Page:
Like what?

  • Julia

    I’ve actually read explanations of prostitution from liberal feminists and it is bizarre. First they claim that “sex work” isn’t inherently gendered, that’s just how it has developed in our society. Never mind there are no societies with majority men in similar situations. Then they go on about how prostitution started with prehistoric marriage when women traded meat for sex – i.e. sex for survival. This is some theory put forth by a male anthropologist. This theory is stupid on so many levels (FYI, anthropological theories are just that: theories. Some have merit, others are horseshit). First, it is basically saying that women need men to survive, but men only need women for sex, not survival. No where does this consider that you don’t need meat to survive unless you live in the arctic or the desert; hunting has traditionally been hit or miss (literally!), unlike gathering and agriculture. Which then brings me to my next point: that women have, in many cultures, controlled resources such as gathering or agriculture, AND women have the ability to hunt, too, if they did need meat to survive. It is such as dumb and sexist theory, basically saying women are helpless and have always been helpless, AND it ignores their (bullshit) assertion that prostitution is not inherently gendered because they are basing it on WOMEN surviving. They contradict their own bull. There is no historical knowledge of culture in liberal feminism. They completely ignore that prostitution is high in societies in which women don’t traditionally have access to means of survival; i.e. there is a strong dependence on men. And that this changes in societies over time….

  • Julia

    Also, what does “youth sex work” mean for statutory rape laws? Wouldn’t this destroy the foundation of these very necessary laws if youth can legally and morally sell their bodies to men for sex? How do people not see this?

  • corvid

    Please explain why you are censoring the word sl*t then.

  • corvid

    Why would a lesbian “choose” to sexually service men??

  • Kathleen Lowrey

    I wonder a lot about how these proliferating non-profits supporting “sex work is work” and decriminalization of johns get funded. We know that the sex industry is hugely profitable, and we know that astroturf is the go-to strategy of every corporate malefactor known to recent history. I’m old enough to remember smokers’ rights campaigns courtesy of Philip Morris and R.J. Reynolds, and everything described in the book and documentary _Merchants of Doubt_ seems perfectly applicable to the sex trade.

    • Meghan Murphy

      I think you’re on the right track, re: astroturf and these ‘sex worker’ organizations…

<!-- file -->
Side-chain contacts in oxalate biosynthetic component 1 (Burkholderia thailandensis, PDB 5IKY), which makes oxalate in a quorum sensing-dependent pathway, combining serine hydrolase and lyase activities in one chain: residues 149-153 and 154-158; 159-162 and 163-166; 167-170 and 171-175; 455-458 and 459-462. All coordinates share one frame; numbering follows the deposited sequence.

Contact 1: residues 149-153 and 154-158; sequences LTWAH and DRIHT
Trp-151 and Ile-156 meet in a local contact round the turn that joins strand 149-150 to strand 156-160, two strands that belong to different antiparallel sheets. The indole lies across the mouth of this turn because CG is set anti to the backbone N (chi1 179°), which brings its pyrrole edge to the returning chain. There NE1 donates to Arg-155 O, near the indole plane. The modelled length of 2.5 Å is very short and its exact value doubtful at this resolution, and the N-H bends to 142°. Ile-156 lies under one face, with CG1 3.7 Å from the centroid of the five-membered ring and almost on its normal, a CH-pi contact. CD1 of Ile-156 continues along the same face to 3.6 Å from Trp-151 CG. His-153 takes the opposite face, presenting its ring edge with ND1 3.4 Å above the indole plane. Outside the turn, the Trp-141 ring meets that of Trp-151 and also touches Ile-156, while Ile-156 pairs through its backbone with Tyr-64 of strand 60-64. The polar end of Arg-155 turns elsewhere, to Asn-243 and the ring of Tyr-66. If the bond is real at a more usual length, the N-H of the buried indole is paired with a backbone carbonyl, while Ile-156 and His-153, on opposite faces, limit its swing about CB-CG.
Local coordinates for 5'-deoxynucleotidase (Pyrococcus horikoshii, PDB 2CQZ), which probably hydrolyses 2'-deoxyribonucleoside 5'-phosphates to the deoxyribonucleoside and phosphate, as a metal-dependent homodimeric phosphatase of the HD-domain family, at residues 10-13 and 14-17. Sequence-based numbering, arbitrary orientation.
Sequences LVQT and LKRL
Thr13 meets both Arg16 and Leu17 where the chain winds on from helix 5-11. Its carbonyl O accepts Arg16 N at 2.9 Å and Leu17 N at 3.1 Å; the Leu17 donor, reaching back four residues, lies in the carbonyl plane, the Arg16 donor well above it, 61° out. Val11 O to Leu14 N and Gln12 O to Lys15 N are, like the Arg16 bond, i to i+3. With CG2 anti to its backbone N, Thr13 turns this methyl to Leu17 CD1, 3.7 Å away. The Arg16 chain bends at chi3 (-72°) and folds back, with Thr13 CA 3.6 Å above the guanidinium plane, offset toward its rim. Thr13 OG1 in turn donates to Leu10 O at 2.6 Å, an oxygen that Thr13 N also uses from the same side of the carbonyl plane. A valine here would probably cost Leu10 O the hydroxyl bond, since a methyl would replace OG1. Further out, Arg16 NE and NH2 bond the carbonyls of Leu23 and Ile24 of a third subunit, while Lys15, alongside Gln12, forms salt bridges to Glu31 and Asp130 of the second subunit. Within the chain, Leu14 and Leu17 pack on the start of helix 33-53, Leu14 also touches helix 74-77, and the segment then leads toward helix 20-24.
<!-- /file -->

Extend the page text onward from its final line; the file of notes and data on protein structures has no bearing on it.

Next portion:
• Yisheng Qingwa

    No woman is a slut. YOU are the idiot if you think calling ANY woman a slut is somehow “empowering”.

  • Yisheng Qingwa

    BINGO. Thank you.

  • radwonka

    Too late, everyone supports pedos nowadays

  • radwonka

    Yeah, that’s why they are so popular: because they support all the pedos and all the perverts.

  • Hekate Jayne

    I agree with you, you very obviously don’t understand.

  • radwonka

    Because it’s work, if it’s work, then you are not serving anyone, you are just empowered and getting some cash!!! *sarcasm*

  • radwonka

    GTFO.

  • Wren

    Why in the world would a lesbian group align themselves with the prostitution lobby?? It just doesn’t make any sense and even non-politicized people can see that. Did they have some kind of hostile takeover? Are they actually women, or are they a bunch of trans?

    That these events are called “slut” walks but claim to be anti-sexual violence, instead of being called…oh I don’t know…”MEN STOP RAPING WOMEN” WALKS?!? If they’re gonna have educational posters about consent, how about they actually call the event something that doesn’t elicit embarrassment and snickers, so maybe mature and intelligent women will want to participate, and maybe it will make men nervous?? I’ve never seen a man put-off by a woman calling herself a slut, even in jest. He does not think, “whoa she’s got BOUNDARIES!!”

    And confounding the notion of clear consent and paid rape is just so fucking annoying. The idea that a monetary transaction is consent is so pervasive and it seems hopelessly lost in the current conversations around consent, and this walk illustrates it.

  • Wren

    Nobody here’s gonna buy the idea that prostitution is a choice. Still, I’m glad you got out alive.

  • Zuzanna Smith

    What were the other choices?

  • FierceMild

    I didn’t follow that link at all. Sometimes I’m just not strong enough.

  • FierceMild

    What does “slut” mean?

  • Kate Mitchell

    I chose! I was NOT raped! I CHOSE!
    Zuzanna- other choices were further education, cleaning jobs, single parent payments (in Australia these payments r basic, but survivable.).
    There were many other choices I could have made. I’m almost 60 now, and haven’t sex worked for over 10 years. Still don’t regret that CHOICE!